Ambiguity in calculating unit cost continues to spur debate on how to account for operating assets in managerial decisions, especially when capacity is shared. Here I show that the concept of levelized cost yields a simple and definite allocation of historic cost and relevant unit cost for different perspectives of a potential investor. Crucial to the allocation is that levelized cost reflects the constant payment required over the life of a capacity to break-even on the initial investment. A common application of the concept is to compare the competitiveness of clean versus fossil energy sources in potential pathways to a decarbonized economy. Contrary to previous work, I find that the levelized cost of new Power-to-Gas technology can be low enough to compete with fossil-based alternatives. Central to this finding is that the ability to reversibly convert electricity to hydrogen and trade both outputs in the market leads to an effective sharing of sizable joint cost.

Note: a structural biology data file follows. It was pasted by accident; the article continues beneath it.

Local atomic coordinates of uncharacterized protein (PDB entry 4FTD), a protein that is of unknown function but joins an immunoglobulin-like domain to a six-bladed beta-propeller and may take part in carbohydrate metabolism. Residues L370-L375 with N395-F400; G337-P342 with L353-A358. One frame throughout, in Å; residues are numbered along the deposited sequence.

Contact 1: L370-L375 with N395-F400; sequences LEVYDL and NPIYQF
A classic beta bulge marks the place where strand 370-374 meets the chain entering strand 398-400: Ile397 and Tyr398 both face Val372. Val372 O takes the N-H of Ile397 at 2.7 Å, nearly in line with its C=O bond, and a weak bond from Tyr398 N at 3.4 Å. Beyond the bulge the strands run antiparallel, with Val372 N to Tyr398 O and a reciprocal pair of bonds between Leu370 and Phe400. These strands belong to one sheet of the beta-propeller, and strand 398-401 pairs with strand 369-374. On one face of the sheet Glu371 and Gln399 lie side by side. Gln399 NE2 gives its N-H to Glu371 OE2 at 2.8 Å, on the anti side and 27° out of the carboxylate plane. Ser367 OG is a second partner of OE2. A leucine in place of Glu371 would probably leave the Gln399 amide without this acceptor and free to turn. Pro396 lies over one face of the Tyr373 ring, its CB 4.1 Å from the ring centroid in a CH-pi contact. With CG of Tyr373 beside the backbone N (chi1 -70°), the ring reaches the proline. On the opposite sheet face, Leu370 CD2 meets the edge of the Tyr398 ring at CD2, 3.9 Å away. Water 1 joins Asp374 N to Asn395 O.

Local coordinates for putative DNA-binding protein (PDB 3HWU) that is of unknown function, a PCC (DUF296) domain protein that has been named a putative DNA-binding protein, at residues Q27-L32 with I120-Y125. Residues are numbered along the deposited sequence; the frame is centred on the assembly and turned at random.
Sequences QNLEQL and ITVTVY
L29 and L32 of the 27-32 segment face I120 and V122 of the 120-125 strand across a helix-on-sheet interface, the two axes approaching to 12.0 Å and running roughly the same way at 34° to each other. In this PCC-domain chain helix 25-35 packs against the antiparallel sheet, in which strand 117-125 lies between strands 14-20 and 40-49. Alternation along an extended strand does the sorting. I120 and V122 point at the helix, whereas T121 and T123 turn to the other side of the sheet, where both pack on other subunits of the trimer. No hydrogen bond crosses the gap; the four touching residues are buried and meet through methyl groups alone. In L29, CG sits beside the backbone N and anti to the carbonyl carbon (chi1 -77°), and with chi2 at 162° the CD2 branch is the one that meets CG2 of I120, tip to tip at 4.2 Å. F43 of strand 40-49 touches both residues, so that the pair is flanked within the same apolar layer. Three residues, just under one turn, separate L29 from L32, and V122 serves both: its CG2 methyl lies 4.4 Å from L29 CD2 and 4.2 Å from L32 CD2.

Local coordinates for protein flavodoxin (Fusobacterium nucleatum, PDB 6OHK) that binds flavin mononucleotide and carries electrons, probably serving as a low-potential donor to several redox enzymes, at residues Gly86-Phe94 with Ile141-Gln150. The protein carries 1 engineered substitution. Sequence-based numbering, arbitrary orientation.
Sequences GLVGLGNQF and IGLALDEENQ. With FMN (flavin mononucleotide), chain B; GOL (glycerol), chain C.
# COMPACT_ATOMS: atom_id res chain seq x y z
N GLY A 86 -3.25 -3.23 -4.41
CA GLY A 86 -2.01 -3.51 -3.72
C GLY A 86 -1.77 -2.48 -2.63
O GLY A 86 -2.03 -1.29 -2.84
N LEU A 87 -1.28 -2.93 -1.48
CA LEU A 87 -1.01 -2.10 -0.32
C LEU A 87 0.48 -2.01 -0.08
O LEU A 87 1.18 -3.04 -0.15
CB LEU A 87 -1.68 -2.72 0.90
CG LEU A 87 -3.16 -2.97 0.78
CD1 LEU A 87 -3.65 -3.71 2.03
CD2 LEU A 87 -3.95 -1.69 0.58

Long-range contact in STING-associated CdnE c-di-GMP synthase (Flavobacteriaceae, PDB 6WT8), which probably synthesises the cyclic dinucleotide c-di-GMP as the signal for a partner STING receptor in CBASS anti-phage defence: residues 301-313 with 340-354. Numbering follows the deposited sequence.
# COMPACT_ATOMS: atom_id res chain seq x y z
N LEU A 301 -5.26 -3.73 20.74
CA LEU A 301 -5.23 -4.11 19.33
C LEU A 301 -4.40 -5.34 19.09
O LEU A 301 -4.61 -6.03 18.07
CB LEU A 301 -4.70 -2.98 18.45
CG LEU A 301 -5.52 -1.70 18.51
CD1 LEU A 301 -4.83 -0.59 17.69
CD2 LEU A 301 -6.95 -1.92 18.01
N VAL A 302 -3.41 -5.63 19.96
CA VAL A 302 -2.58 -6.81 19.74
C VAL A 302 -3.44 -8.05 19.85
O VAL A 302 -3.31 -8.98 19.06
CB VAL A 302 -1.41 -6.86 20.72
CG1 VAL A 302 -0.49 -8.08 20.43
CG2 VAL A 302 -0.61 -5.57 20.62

Keywords: unit cost, capacity investment, product prices, renewable energy, energy storage